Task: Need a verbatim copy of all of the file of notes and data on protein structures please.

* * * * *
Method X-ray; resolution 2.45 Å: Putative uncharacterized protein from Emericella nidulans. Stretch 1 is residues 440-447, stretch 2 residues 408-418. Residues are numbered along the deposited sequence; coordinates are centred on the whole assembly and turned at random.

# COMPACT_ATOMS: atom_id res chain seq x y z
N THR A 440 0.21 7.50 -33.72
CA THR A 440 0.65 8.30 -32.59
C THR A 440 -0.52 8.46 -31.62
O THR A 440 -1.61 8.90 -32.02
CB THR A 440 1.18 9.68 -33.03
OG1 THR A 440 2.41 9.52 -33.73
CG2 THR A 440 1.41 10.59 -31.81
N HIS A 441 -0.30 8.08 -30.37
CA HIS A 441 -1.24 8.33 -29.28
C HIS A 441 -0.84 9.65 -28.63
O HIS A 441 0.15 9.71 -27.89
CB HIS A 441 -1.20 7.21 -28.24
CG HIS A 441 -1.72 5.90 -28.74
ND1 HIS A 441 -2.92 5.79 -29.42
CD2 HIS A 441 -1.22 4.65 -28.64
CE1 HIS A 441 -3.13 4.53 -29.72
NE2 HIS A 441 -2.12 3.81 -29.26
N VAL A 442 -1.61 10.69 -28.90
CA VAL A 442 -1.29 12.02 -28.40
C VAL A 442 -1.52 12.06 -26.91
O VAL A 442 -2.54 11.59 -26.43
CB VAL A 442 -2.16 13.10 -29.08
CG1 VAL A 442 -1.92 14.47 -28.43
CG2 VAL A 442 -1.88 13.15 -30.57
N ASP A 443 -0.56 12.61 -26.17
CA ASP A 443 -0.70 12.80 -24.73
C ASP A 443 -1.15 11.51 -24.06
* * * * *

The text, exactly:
Method X-ray; resolution 2.45 Å: Putative uncharacterized protein from Emericella nidulans. Stretch 1 is residues 440-447, stretch 2 residues 408-418. Residues are numbered along the deposited sequence; coordinates are centred on the whole assembly and turned at random.

# COMPACT_ATOMS: atom_id res chain seq x y z
N THR A 440 0.21 7.50 -33.72
CA THR A 440 0.65 8.30 -32.59
C THR A 440 -0.52 8.46 -31.62
O THR A 440 -1.61 8.90 -32.02
CB THR A 440 1.18 9.68 -33.03
OG1 THR A 440 2.41 9.52 -33.73
CG2 THR A 440 1.41 10.59 -31.81
N HIS A 441 -0.30 8.08 -30.37
CA HIS A 441 -1.24 8.33 -29.28
C HIS A 441 -0.84 9.65 -28.63
O HIS A 441 0.15 9.71 -27.89
CB HIS A 441 -1.20 7.21 -28.24
CG HIS A 441 -1.72 5.90 -28.74
ND1 HIS A 441 -2.92 5.79 -29.42
CD2 HIS A 441 -1.22 4.65 -28.64
CE1 HIS A 441 -3.13 4.53 -29.72
NE2 HIS A 441 -2.12 3.81 -29.26
N VAL A 442 -1.61 10.69 -28.90
CA VAL A 442 -1.29 12.02 -28.40
C VAL A 442 -1.52 12.06 -26.91
O VAL A 442 -2.54 11.59 -26.43
CB VAL A 442 -2.16 13.10 -29.08
CG1 VAL A 442 -1.92 14.47 -28.43
CG2 VAL A 442 -1.88 13.15 -30.57
N ASP A 443 -0.56 12.61 -26.17
CA ASP A 443 -0.70 12.80 -24.73
C ASP A 443 -1.15 11.51 -24.06